The justice secretary certainly acted unlawfully in refusing to allow the BBC to interview Babar Ahmad, a British prisoner wanted in the US on terrorism charges, as the high court has found. But once the judgment came out, Ken Clarke showed none of the stubbornness associated with previous prisons ministers, telling the court that he would not be seeking to appeal.


True, Clarke stood very little chance of overturning the ruling. Previous successes by the media mean that a reporter may now interview a prisoner seeking to highlight an alleged miscarriage of justice or some other issue of legitimate public concern.


In 2001, I found no difficulty in getting to see Sally Clark, the solicitor wrongly convicted of murdering two of her children, while she was in prison awaiting her successful appeal. But that was a print interview: the government’s policy is that “requests for interviews to be filmed or broadcast will normally be refused”.


The word “normally” is essential because a rigid and inflexible policy that allowed for no exceptions would itself be unlawful. And in a confidently expressed judgment, the recently-appointed Mr Justice Singh said that if the Ahmad case did not amount to such an exception then it would be difficult to think of a case that would.


After all, here was a man who has been detained in Britain without charge or trial for more than seven years, longer than anyone else. Ahmad, 38, a British citizen from south London who has lived in Britain all his life, is not facing charges in the UK. He was arrested in 2003 under the Prevention of Terrorism Act and released after six days, during which he was injured so badly by the Metropolitan Police that they agreed to pay him £60,000 in compensation.


Since August 2004, though, he has been trying to overturn an extradition request from the the US authorities, who accuse him of raising funds for terrorism through websites based in Connecticut. He’s also said to have acquired classified US Navy plans relating to a battlegroup in the Persian Gulf, the basis for charges of conspiracy to kill. A decision from the European court of human rights on whether his extradition would put him at risk of inhuman treatment in the US is expected at any time.


In the high court, Singh stressed that he and his senior judicial colleague Lord Justice Hooper were not setting a precedent. The justice secretary was fully entitled to have a policy of refusing broadcast interviews and to apply it in the great majority of cases.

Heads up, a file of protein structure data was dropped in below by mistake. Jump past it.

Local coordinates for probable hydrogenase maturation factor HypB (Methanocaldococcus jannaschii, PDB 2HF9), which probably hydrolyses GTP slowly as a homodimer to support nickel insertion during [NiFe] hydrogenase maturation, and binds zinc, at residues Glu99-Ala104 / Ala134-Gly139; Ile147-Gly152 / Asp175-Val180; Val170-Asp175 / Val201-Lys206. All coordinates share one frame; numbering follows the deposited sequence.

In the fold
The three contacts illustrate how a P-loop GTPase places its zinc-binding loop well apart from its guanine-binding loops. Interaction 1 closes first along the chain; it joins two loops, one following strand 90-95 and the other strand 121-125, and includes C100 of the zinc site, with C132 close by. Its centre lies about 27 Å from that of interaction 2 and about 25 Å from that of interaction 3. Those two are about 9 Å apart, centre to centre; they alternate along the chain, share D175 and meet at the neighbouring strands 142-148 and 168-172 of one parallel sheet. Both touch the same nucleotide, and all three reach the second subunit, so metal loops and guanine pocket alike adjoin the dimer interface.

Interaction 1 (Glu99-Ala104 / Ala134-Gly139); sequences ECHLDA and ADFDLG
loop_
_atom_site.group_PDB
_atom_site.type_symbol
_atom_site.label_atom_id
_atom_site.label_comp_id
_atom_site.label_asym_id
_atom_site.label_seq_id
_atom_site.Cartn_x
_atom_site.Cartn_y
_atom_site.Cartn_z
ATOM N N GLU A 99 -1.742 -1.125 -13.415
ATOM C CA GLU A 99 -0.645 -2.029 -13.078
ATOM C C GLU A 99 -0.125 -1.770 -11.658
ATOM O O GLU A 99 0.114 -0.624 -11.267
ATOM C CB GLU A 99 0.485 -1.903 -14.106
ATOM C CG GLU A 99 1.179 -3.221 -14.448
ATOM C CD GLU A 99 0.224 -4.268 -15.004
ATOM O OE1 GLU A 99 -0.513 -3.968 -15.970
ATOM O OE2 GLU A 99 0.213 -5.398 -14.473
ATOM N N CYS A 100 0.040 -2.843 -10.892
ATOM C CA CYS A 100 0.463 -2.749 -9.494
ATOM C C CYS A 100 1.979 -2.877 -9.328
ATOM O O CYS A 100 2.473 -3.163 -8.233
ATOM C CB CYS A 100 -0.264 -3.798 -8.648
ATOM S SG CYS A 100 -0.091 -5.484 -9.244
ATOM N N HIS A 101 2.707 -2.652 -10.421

“It is on the unusual facts of present case,” the judges explained, that application of the policy “constituted a disproportionate interference with the right to freedom of expression”.


The judges said Ahmad’s case was very different from that of Dennis Nilsen, the serial killer whose application to publish an autobiography was dismissed as inadmissible by the human rights court in 2010. That application was brought “not by a reputable organisation like the BBC but by a notorious murderer”.


It was because the justice secretary lost the Ahmad case on its facts that an appeal stood very little chance of success. But some of Clarke’s predecessors would have fought on in the hope that Strasbourg might have allowed Ahmad’s extradition before the court of appeal had delivered a further ruling.


That, of course, would have risked even more taxpayers’ money going to pay the BBC’s legal costs; the broadcaster instructed Lord Pannick QC, a wise choice but not cheap.


Clarke could still prevaricate: he must reconsider his refusal to allow an interview in the light of the court’s judgment and then the practical arrangements for a television interview will need be made. But the justice secretary knows that the BBC – and its correspondent Dominic Casciani, who brought the case with his employer’s support – will be back in court if he appears to be taking too long.


The US authorities won’t be very pleased, of course. But Clarke can tell them he did all he could. It’s those out-of-control judges of ours, he can tell the Americans; they keep standing up for a responsible media, freedom of expression, proportionality and all those other unfashionable human rights.

SOURCE: The Guardian

Submit a Comment

Your email address will not be published. Required fields are marked *

Pin It on Pinterest